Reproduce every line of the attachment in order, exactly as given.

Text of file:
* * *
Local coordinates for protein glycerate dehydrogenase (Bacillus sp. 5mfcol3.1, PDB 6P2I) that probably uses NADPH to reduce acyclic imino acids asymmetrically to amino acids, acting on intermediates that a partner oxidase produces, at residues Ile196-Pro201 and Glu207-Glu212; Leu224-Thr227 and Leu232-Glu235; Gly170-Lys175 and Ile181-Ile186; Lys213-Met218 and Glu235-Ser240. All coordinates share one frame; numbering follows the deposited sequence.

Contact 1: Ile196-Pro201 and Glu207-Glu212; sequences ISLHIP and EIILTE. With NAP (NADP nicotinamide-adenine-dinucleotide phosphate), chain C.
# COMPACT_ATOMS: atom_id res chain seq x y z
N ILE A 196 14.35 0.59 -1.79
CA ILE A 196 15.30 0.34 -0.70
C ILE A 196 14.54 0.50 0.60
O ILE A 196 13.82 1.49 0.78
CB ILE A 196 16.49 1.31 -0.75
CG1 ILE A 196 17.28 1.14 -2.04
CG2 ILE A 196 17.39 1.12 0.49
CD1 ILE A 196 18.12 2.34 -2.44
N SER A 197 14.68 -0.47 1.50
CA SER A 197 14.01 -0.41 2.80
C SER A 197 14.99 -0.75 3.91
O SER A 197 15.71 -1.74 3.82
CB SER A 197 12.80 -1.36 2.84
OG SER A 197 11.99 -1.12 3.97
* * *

Local coordinates for protein glycerate dehydrogenase (Bacillus sp. 5mfcol3.1, PDB 6P2I) that probably uses NADPH to reduce acyclic imino acids asymmetrically to amino acids, acting on intermediates that a partner oxidase produces, at residues Ile196-Pro201 and Glu207-Glu212; Leu224-Thr227 and Leu232-Glu235; Gly170-Lys175 and Ile181-Ile186; Lys213-Met218 and Glu235-Ser240. All coordinates share one frame; numbering follows the deposited sequence.

Contact 1: Ile196-Pro201 and Glu207-Glu212; sequences ISLHIP and EIILTE. With NAP (NADP nicotinamide-adenine-dinucleotide phosphate), chain C.
# COMPACT_ATOMS: atom_id res chain seq x y z
N ILE A 196 14.35 0.59 -1.79
CA ILE A 196 15.30 0.34 -0.70
C ILE A 196 14.54 0.50 0.60
O ILE A 196 13.82 1.49 0.78
CB ILE A 196 16.49 1.31 -0.75
CG1 ILE A 196 17.28 1.14 -2.04
CG2 ILE A 196 17.39 1.12 0.49
CD1 ILE A 196 18.12 2.34 -2.44
N SER A 197 14.68 -0.47 1.50
CA SER A 197 14.01 -0.41 2.80
C SER A 197 14.99 -0.75 3.91
O SER A 197 15.71 -1.74 3.82
CB SER A 197 12.80 -1.36 2.84
OG SER A 197 11.99 -1.12 3.97